|Publication number||US6860642 B2|
|Application number||US 10/099,110|
|Publication date||Mar 1, 2005|
|Filing date||Mar 14, 2002|
|Priority date||Mar 14, 2002|
|Also published as||CN1867845A, CN100388031C, EP1576411A2, US20030174969, WO2003079098A2, WO2003079098A3|
|Publication number||099110, 10099110, US 6860642 B2, US 6860642B2, US-B2-6860642, US6860642 B2, US6860642B2|
|Inventors||Nagesh K. Vodrahalli, Jaiom S. Sambyal, Biswajit Sur|
|Original Assignee||Intel Corporation|
|Export Citation||BiBTeX, EndNote, RefMan|
|Patent Citations (23), Referenced by (11), Classifications (15), Legal Events (7)|
|External Links: USPTO, USPTO Assignment, Espacenet|
1. Field of the Invention
The described invention relates to the field of optical circuits. In particular, the invention relates to an optical circuit package having a modular optical connector.
2. Description of Related Art
Optical circuits include, but are not limited to, light sources, detectors and waveguides that provide such functions as splitting, coupling, combining, multiplexing, demultiplexing and/or switching. Planar lightwave circuits (PLCS) are optical circuits that are manufactured and operate in the plane of a wafer. PLC technology is advantageous because it can be used to form many different types of optical devices, such as array waveguide grating (AWG) filters, optical add/drop (de)multiplexers, optical switches, as well as hybrid opto-electronic integrated devices. Such devices formed with optical fibers would typically be much larger or would not be feasible at all. Further, PLC structures may be mass produced on a silicon wafer.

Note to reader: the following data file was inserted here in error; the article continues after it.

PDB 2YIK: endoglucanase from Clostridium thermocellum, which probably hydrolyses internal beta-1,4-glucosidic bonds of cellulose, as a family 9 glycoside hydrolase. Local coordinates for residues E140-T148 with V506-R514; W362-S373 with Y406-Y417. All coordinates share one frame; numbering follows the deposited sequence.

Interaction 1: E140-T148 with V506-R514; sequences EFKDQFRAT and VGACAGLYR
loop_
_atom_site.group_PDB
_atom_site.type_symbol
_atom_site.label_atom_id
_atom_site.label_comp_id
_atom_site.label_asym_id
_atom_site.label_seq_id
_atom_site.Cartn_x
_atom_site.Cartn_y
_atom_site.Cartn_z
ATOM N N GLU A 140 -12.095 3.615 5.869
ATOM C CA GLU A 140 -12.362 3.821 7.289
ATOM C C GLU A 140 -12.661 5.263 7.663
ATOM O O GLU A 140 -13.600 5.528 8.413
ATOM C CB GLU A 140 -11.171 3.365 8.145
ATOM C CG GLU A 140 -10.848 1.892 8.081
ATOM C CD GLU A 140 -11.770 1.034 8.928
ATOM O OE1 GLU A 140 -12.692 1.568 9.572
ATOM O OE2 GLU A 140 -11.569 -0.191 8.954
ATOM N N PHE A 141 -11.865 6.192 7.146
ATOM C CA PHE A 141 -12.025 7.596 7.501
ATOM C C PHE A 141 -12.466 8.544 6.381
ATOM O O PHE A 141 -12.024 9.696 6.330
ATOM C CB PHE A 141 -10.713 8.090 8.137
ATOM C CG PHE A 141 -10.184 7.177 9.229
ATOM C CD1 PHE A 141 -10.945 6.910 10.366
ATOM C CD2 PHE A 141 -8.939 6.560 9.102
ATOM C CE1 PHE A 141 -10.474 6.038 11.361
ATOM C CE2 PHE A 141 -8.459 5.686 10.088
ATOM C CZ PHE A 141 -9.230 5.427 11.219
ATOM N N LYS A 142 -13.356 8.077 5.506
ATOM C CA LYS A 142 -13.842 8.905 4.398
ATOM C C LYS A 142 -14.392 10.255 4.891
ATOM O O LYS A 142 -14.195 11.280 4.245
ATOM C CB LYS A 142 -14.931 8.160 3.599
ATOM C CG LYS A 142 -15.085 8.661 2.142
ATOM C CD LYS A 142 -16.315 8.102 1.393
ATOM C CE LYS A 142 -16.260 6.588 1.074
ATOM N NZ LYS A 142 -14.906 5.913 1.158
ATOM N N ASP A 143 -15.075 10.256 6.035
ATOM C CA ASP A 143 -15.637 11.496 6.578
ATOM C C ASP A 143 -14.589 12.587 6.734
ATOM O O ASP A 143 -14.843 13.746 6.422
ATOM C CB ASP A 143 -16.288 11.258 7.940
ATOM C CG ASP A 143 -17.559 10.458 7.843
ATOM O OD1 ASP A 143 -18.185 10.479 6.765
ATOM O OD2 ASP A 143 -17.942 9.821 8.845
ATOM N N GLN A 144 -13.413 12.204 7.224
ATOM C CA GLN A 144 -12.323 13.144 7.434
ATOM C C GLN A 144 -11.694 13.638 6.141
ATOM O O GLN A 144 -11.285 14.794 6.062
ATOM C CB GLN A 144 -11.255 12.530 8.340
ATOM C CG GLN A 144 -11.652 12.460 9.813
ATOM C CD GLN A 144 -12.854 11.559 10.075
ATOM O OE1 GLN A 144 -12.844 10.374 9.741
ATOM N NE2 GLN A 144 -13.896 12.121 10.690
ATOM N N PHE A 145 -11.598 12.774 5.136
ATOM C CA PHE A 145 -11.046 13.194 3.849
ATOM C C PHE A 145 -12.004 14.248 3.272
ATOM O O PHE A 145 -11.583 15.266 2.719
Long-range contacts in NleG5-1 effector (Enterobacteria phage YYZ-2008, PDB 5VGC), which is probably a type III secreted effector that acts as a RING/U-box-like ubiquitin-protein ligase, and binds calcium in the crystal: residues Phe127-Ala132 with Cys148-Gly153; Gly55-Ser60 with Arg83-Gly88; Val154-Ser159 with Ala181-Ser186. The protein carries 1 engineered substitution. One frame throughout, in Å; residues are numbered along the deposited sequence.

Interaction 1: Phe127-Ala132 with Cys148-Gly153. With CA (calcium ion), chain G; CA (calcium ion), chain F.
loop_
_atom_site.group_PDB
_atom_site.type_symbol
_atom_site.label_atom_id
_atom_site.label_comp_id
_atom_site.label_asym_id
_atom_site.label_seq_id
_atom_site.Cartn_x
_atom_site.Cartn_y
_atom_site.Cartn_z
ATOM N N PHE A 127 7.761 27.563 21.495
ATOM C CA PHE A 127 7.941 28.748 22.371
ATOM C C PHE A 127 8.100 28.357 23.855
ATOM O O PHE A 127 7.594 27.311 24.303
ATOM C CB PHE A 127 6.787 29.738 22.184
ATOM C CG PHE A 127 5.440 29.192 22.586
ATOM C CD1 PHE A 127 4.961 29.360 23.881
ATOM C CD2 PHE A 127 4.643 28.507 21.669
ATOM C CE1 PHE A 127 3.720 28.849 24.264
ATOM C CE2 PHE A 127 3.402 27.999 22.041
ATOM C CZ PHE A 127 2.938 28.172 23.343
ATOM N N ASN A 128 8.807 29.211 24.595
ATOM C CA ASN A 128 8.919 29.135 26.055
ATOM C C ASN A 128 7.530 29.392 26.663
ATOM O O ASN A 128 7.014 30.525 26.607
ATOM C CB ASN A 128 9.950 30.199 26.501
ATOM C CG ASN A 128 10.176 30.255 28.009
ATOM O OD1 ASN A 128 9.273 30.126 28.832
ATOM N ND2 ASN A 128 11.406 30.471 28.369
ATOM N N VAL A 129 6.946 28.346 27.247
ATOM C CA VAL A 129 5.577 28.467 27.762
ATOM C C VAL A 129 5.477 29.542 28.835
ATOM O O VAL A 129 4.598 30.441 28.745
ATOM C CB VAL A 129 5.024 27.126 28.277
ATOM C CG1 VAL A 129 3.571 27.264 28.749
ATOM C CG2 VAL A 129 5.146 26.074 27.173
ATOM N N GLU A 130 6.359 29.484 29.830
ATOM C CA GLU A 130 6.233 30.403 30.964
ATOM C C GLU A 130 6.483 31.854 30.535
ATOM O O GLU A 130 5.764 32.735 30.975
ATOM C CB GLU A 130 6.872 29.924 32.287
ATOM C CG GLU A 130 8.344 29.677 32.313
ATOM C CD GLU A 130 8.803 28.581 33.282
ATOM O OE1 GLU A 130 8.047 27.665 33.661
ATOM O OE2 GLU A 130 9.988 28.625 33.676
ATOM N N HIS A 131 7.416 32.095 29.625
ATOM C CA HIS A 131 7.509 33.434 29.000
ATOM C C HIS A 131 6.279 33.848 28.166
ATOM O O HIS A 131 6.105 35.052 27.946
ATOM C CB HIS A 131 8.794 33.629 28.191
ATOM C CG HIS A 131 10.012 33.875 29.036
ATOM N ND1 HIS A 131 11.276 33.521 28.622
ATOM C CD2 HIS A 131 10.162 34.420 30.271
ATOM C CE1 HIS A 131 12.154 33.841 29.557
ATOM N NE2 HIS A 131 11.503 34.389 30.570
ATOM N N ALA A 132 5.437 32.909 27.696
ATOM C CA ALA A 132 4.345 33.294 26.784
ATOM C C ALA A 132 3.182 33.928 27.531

A disadvantage of the multiple connectors 12 is that the time to connect each of the connectors 12 may be significant. Additionally, cleaning of each connector 12 before attaching the connector 12 to a mating connector may be required to guarantee a good connection. Because this process is not easily automated, the amount of time for connecting and disconnecting optical components, e.g., for testing, may be significant.
The optical connectors 12 are coupled to the optical circuit 10 and V-groove substrate 12 by up to several feet of optical fibers 14. The optical fibers 14 are fragile, and may be easily damaged. If one of the optical fibers 14 is damaged, or if the V-groove substrate 20 is pulled out of alignment by, e.g., an accidental tug on one of the optical fibers 14, the entire optical component 5 may need to be replaced.
Because the optical fibers 14 are so fragile handling of the optical component 5 must be done very carefully, and it is difficult to automate manufacturing processes without harm to the optical fibers. Additionally, shipping of the optical component is expensive since extra protective precautions are used to ensure that the optical component 5 including the optical fibers 14 is not damaged during transit. This usually entails using large boxes that allow the optical fibers 14 to be coiled in circles with a large radius, and padding the optical fibers 14 and connectors 12.
An optical component has a package casing with an integrated modular optical connector. The modular optical connector allows for quick and easy coupling of the optical component to multiple optical waveguides. Because the optical component does not have fragile, long, exposed optical fibers, automation equipment may be used in the manufacture, handling, and testing of the optical component. Shipping costs are reduced by allowing smaller packaging with less protective material. Additionally, it is much quicker to hook up the optical component by using a modular connector than by connecting the individual connectors 12 of FIG. 1.